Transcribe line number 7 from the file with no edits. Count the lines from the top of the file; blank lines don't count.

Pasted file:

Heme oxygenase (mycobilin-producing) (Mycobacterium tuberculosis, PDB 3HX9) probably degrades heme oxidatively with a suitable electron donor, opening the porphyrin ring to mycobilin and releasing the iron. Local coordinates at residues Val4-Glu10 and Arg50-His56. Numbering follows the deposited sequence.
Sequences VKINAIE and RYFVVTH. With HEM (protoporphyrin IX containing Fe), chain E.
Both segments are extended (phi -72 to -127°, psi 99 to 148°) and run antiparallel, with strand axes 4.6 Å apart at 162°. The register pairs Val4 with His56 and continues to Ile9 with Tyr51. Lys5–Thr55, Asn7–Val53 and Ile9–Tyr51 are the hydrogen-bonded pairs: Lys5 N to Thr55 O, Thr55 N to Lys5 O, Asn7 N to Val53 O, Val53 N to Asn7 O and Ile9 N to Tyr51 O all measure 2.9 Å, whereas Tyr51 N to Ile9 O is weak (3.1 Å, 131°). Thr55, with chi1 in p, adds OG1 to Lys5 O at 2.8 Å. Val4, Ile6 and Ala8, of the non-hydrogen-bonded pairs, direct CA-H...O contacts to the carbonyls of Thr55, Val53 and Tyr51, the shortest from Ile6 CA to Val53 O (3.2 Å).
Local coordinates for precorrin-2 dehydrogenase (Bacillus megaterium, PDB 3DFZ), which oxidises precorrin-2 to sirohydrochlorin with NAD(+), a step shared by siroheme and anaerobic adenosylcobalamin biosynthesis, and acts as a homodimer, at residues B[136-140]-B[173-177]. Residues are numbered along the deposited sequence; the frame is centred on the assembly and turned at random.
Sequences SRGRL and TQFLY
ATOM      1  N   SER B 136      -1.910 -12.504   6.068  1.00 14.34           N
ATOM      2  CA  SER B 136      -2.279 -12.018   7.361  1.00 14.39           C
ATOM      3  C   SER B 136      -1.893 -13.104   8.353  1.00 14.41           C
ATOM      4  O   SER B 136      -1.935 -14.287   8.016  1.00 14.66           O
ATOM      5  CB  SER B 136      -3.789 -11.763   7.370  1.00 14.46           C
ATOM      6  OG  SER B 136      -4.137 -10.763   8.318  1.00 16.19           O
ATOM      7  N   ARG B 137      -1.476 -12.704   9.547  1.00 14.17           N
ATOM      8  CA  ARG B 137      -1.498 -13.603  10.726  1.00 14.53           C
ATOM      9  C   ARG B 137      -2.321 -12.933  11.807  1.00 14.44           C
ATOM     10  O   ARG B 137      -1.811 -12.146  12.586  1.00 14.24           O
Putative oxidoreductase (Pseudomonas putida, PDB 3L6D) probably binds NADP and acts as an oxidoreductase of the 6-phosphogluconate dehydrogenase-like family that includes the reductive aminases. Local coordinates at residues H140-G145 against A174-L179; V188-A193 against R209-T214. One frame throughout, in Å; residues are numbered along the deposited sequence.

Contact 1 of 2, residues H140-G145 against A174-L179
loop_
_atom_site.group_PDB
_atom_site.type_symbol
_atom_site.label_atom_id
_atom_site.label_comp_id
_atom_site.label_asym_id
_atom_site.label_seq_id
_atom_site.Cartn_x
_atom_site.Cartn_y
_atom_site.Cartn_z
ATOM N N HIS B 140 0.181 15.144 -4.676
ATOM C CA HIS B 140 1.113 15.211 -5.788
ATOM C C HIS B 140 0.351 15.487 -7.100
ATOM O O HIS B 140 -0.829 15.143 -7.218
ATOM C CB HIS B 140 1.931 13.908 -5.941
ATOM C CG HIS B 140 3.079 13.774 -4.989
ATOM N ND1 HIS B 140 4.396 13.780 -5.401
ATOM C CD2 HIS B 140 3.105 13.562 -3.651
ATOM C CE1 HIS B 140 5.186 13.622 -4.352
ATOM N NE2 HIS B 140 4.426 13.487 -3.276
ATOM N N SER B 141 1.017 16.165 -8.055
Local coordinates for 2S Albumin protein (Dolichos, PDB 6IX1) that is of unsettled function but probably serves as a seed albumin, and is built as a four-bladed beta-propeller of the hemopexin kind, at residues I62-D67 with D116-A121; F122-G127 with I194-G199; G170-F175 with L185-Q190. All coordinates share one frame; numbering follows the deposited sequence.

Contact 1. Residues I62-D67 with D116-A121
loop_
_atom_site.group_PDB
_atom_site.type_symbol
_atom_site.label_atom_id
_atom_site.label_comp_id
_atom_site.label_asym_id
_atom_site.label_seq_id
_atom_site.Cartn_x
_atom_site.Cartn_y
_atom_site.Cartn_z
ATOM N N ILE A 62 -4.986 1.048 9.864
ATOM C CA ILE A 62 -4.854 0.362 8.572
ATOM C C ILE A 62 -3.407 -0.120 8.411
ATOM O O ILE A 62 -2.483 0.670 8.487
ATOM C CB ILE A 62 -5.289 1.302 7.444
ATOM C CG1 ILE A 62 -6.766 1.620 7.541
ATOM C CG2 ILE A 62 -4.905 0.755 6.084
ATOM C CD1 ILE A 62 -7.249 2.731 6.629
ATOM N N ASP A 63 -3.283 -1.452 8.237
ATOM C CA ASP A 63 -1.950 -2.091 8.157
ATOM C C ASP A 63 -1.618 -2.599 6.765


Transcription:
ATOM      2  CA  SER B 136      -2.279 -12.018   7.361  1.00 14.39           C